Scattered, small-scale protests are so common at Union Square in Manhattan that they seem part of the landscape. So when a few score people gathered there in mid-June, waving flags supporting Turkish, Mexican and Brazilian protestors, they were routinely ignored by passers-by and media alike.
In this case, that tiny symbolic protest was an early sign of the mass upsurge that swept through Egypt this week and Brazil the week before, even as analysts were still struggling to explain the earlier turmoil in Turkey. Meanwhile, a protest is brewing in Mexico, demanding greater democratization of the country and its media.
Other than a passionate disgust with and distrust of the status quo, it is not clear what a wide variety of protests across the world may have in common. There is a pattern of specific localised issues — a rape case in Delhi, a park in Istanbul, bus fares in Sao Paulo – triggering a mass upsurge.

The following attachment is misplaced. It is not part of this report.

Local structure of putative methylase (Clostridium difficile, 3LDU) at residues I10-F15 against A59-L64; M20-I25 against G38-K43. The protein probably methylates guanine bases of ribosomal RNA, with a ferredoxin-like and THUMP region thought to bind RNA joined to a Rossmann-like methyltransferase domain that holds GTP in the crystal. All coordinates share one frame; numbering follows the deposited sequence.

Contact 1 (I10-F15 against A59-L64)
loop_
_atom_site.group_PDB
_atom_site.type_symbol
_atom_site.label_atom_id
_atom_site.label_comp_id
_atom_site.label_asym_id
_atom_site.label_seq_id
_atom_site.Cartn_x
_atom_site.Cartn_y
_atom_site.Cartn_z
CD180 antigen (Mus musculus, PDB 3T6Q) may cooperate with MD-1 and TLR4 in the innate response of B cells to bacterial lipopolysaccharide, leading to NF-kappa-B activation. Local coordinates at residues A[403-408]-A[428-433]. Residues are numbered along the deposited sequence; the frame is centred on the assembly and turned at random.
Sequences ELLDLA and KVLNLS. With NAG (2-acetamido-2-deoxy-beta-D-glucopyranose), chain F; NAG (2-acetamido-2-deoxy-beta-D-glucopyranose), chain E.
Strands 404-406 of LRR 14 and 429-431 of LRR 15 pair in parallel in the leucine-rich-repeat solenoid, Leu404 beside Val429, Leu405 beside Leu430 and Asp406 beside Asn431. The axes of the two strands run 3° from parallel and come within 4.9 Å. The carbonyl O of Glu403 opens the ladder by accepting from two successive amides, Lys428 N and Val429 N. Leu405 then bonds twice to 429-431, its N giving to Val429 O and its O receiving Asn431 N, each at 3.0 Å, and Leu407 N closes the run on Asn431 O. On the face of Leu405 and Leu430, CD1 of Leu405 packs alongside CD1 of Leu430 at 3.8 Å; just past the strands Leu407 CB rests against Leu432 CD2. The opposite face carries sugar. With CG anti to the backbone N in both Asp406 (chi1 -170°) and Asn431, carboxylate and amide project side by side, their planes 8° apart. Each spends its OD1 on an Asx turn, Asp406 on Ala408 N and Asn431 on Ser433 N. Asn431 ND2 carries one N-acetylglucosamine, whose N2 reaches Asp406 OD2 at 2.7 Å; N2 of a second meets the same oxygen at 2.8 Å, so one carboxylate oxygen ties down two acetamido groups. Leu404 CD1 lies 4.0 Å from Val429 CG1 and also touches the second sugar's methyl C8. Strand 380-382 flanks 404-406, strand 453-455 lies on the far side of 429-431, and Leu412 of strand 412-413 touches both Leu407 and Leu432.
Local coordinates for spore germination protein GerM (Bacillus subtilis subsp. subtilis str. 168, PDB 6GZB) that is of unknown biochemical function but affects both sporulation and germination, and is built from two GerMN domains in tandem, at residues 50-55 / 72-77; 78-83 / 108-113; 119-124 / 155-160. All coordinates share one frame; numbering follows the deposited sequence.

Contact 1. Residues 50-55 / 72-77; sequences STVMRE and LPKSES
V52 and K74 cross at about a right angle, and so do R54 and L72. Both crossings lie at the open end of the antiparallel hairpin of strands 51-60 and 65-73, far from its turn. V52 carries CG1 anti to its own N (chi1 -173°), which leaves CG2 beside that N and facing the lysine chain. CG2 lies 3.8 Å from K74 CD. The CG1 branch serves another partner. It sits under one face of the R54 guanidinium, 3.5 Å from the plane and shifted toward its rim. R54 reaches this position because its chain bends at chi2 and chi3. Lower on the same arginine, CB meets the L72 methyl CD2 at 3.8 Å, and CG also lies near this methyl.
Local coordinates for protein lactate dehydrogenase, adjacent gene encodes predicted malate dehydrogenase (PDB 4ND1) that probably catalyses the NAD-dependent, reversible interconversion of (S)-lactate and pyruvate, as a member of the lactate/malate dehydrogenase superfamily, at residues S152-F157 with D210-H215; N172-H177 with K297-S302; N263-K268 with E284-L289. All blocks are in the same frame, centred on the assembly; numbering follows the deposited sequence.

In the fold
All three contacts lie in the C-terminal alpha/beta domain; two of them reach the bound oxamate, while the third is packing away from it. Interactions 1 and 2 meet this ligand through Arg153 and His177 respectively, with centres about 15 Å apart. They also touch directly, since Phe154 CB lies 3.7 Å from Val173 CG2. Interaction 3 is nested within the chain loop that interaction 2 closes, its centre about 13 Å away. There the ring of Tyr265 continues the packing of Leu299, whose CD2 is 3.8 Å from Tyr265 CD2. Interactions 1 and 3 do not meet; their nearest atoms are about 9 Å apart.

But what lies beneath?
Listening to emerging voices can offer clues.
Vijay Pratap, founder of Delhi based think tank South Asian Dialogues on Ecological Democracy, suggests the protests are a symptom of the crisis of democracy itself – not just bad governance. “Democracy as it developed in the 20th century has reached a dead-end, it is not delivering either full representation or justice – thus the frustrations,” says Pratap who has been part of various international activist formations, including the Helsinki Process on Globalisation and Democratization.
Paul Mason, the author of Why It’s Kicking Off Everywhere: The New Global Revolutions, has described these scattered protests as the “human spring.” According to Mason, who is economics editor of BBC television’s Newsnight program, this is “a shift in human consciousness and behaviour as momentous as that triggered by the arrival of mass consumption and mass culture in the 1900s.”
And why is this happening now? The most common answer, one that Mason also offers, is that these seething crowds are a consequence of “the rise of the networked individual colliding with the economic crisis.”